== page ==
Winning both competitions, Chayeb didn’t have much time to celebrate and immediately transitioned into training for what was next - Installation Management Command (IMCOM) Europe’s Best Warrior Competition in Baumholder, Germany.

The stress was too much and something had to give. “I took a break from college,” said Chayeb. “I was supposed to get my degree this year at the end of 2022.”

After winning four competitions in a row, Chayeb found out his mentor was transferring to a new location and his new mentor would be Master Sgt. Christopher Olver.

“I didn’t know who Master Sgt. Olver was,” said Chayeb. “I only knew him as being the strict guy on the board with the hardest questions. After I really got to talk to him, [I realized] he’s an amazing leader.”

Spc. Patrick. Z. Chayeb being graded by Master Sgt. Christopher W. Olver during the Benelux Best Warrior Competition on Chièvres Air Base in Chièvres, Belgium on Feb. 9, 2022. (U.S. Army photo by Libby Weiler, USAG Benelux Public Affairs)

Chayeb started to train with Olver in Germany on land navigation and weaponry. Olver’s expertise and years in the Army taught him many valuable lessons.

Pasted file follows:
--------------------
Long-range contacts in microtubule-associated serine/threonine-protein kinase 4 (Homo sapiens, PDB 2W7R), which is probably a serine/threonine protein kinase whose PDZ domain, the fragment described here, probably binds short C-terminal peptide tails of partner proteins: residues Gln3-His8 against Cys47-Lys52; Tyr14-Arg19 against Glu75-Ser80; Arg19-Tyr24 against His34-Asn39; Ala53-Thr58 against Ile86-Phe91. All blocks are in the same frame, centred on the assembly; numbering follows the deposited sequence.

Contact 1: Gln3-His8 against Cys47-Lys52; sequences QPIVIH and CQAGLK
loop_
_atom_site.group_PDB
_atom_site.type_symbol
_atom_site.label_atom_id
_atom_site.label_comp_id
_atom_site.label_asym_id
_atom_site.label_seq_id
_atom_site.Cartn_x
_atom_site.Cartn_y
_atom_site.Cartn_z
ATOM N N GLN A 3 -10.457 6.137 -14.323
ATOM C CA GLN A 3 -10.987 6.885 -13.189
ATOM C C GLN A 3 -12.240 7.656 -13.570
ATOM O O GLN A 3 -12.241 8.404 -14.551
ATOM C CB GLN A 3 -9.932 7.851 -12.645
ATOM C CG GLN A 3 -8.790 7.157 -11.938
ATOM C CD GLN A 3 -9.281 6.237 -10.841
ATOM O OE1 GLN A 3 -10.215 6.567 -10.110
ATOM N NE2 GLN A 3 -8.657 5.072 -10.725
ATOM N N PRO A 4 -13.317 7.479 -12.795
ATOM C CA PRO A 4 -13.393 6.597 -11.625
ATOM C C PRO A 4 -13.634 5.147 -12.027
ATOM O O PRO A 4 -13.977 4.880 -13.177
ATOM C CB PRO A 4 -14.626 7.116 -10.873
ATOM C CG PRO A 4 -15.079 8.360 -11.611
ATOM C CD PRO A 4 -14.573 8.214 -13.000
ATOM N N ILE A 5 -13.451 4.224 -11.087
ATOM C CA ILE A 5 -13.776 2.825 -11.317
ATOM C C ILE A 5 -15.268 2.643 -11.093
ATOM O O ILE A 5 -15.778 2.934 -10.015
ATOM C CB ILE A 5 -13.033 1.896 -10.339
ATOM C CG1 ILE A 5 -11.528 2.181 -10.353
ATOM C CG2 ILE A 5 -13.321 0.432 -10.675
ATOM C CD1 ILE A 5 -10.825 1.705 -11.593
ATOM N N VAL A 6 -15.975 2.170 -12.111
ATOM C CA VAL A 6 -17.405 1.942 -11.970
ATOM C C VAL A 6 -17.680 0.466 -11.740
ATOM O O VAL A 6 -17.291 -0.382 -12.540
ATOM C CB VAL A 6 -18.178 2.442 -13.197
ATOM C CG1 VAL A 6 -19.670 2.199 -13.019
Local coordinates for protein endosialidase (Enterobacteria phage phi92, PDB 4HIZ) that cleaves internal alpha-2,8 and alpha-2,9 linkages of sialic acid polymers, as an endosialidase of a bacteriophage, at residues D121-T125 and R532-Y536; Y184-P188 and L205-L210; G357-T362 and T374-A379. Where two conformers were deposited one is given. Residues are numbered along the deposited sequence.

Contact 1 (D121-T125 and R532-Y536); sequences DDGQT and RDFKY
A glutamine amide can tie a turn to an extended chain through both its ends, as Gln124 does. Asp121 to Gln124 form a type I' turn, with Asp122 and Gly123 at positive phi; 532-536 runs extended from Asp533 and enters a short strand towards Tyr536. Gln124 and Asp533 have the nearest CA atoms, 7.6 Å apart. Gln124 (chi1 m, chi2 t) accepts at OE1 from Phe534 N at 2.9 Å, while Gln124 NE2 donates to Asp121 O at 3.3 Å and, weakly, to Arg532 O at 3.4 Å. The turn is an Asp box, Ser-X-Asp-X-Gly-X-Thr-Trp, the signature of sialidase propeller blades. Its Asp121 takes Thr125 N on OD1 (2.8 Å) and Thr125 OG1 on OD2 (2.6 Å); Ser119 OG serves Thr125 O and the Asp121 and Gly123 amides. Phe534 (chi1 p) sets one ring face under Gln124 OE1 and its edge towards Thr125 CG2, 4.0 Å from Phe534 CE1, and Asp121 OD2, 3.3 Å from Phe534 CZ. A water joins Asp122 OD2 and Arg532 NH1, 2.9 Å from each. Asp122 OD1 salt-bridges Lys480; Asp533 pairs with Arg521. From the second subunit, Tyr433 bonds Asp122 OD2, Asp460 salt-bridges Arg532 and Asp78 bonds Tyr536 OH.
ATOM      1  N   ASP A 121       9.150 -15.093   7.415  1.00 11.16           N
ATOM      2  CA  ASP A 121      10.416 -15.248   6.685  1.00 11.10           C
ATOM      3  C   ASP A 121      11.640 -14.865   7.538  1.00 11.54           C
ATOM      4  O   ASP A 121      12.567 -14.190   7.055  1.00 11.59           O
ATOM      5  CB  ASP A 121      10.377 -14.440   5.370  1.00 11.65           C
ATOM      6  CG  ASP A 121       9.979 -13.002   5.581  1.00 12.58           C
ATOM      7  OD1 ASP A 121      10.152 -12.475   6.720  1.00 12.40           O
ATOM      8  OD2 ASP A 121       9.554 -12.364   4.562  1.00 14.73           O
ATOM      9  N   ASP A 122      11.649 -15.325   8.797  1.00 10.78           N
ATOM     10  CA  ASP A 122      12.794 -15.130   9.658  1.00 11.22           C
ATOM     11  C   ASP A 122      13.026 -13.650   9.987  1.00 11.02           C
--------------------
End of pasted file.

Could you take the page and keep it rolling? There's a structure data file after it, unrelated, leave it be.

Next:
“There is a pace counter [for land navigation], which I didn’t have,” said Chayeb.

Due to Olver’s experience, he said, ‘all right, put small rocks in your right pocket. Every time you hit one hundred meters, put one in your left pocket.’

“I knew I had a lot of weaknesses for this competition,” said Chayeb “but the way he affected me mentally, it gave me a big push to train more.”

At smaller competitions in the Benelux, Chayeb’s mentality was to go get the win. However, as he started to advance into higher competitions, his mentality shifted.

“I kind of humbled myself a little bit,” said Chayeb. “When I started going up and up my mentality started to be, I am going to go give it my best and whatever happens, happens. The name, IMCOM Europe - it’s intimidating.”

If Chayeb was intimidated at IMCOM Europe’s Best Warrior Competition, no one could tell. After competing in Germany, he arrived back to the Benelux as IMCOM Europe’s Best Warrior Soldier for 2022.

Not having much time to rest, Chayeb started training for what was next – Army Materiel Command’s Best Warrior Competition at Fort Benning, Georgia.

Up until this point Chayeb had great mentors pushing him along the way and helping to train him for the next stage in the competition. But just as Cox got transferred, so too did Olver.

“With IMCOM Europe, I knew I was going to go there and just do great,” said Chayeb. “I knew I had the support where I could see myself winning. For the AMC one, no one was training me; I did not train as much as IMCOM Europe, because I did not see myself winning.”

Chayeb remembers thinking, “Ok, I don’t have friends in the competition, and I don’t want friends. I’m just going there to give it my best.”

Of course, as the competition evolved he started to make friends with his competitors.

“We were competing, it was me and this guy,” said Chayeb. “He was an infantryman man, so all the events in the competition he’s really good at. He had his expert infantry badge. He’s a stud, he’s a good Soldier.”